Barcelona, You’re Not My Beirut

BVl0a9fCcAE9UkQ

Still from Vicky Cristina Barcelona

I was told that, upon visiting Barcelona, I won’t want to come back to Beirut. I was told that I would fall in love with the city and Lebanon, with its garbage and unending toddler tantrum of a system, would not even compare to Catalonia and evening walks by Santa Maria. I will say it’s been an adventure every weekend; I’ve been investigating alleyways and losing myself in museums full of posters and sculptures I studied a few years ago. To be able to use my legs for more than just walking to my car has shown me how much I despise being at a desk for too long. It’s been enriching to be in an environment where you learn something new everyday. That, for a nerd like me, is always good. But the difference between here and Beirut? This is not home.

All people want is to find the place where they feel embedded. Maybe this feeling develops with time once you’ve created roots, once you’ve let your feet sink into the sand. Or maybe it’s already there because it’s where your parents grew up, met, and formed the life that led to you.

While binge-watching Netflix’s latest hit, Narcos, I found that not only was I improving my Spanish but I was also relating to a coke king’s link to his Colombia.  While hiding out in Panama, even though he’s got so much money he could bathe in liquid gold, the prospect of returning home is more important than all of his wealth and possible incarceration. I am aware that that is a romanticized depiction of a drug-lord but I can appreciate the sentiment.

It may be too soon to make such a declaration but I don’t feel a connection in Barcelona. Besides the professional lessons, I am grateful that it has given me the distance needed to get some focused perspective without my thoughts being punctuated with worry or distress that comes from a typical day in Lebanon. But it’s also shown me what it’s like to live in a city that is not my own, that I have no national ties to. I look for my own culture within the one that already exists here so that I can feel a sense of belonging but, even when found, I am just a visitor here.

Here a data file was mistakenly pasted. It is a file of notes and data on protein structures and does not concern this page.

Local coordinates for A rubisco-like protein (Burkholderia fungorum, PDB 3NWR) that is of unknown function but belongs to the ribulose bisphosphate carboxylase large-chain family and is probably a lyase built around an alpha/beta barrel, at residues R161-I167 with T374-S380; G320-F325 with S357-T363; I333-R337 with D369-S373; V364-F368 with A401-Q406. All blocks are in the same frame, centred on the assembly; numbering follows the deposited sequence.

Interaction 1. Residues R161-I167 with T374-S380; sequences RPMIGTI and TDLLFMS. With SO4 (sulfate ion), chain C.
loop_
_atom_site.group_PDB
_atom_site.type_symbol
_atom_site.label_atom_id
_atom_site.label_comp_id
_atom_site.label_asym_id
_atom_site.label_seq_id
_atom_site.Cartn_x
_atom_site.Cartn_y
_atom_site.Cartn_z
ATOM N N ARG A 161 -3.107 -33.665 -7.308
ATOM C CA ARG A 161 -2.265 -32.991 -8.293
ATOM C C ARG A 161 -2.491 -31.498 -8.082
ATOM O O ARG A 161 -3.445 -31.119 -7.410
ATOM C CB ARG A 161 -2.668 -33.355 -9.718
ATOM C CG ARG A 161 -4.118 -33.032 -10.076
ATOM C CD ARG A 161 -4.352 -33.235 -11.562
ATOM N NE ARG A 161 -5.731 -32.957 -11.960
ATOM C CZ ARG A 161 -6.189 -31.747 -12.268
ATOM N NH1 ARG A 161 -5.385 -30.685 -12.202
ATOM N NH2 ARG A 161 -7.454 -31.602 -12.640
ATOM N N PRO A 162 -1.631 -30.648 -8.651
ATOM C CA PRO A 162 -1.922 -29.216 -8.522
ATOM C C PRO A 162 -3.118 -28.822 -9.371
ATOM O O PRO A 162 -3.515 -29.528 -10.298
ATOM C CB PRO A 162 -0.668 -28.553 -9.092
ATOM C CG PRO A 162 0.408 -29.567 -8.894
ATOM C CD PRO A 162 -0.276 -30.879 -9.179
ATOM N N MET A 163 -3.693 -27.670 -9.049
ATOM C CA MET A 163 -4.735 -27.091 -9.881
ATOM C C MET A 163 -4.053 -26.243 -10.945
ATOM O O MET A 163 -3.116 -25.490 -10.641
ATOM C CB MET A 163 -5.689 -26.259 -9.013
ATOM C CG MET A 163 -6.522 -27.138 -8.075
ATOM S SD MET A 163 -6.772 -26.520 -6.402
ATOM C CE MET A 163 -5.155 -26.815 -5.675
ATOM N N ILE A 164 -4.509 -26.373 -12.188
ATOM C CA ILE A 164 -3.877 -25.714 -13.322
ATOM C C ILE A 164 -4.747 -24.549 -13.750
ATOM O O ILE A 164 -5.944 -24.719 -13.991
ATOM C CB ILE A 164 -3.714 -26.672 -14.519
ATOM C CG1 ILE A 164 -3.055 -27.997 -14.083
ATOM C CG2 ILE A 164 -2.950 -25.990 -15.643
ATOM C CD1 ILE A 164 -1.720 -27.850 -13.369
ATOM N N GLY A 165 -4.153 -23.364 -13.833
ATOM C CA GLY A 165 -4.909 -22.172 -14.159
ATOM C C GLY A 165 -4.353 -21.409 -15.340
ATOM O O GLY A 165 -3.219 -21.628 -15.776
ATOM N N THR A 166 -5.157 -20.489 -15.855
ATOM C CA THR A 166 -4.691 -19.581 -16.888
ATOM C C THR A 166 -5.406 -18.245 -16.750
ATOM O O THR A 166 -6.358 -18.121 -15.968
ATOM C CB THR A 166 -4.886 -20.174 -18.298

I’ve said this before but it seems, no matter where I go, I am always looking for you, Beirut.

Advertisements

5 thoughts on “Barcelona, You’re Not My Beirut

  1. Like your blog post. James Joyce lived in Trieste but immortalized Dublin in his writing, so you’re commenting on a well-known phenomenon.
    Personally, I also prefer Beirut to Barcelona because I loved the food and the walks by the sea. Barcelona suffers from its success- too touristy!

  2. Pingback: A Catalonian Frame of Reference: What People Worry About | Bambi's Soapbox

  3. Pingback: Bambi’s Soapbox: Top 5 of 2015 | Bambi's Soapbox

Leave a Reply

Fill in your details below or click an icon to log in:

WordPress.com Logo

You are commenting using your WordPress.com account. Log Out / Change )

Twitter picture

You are commenting using your Twitter account. Log Out / Change )

Facebook photo

You are commenting using your Facebook account. Log Out / Change )

Google+ photo

You are commenting using your Google+ account. Log Out / Change )

Connecting to %s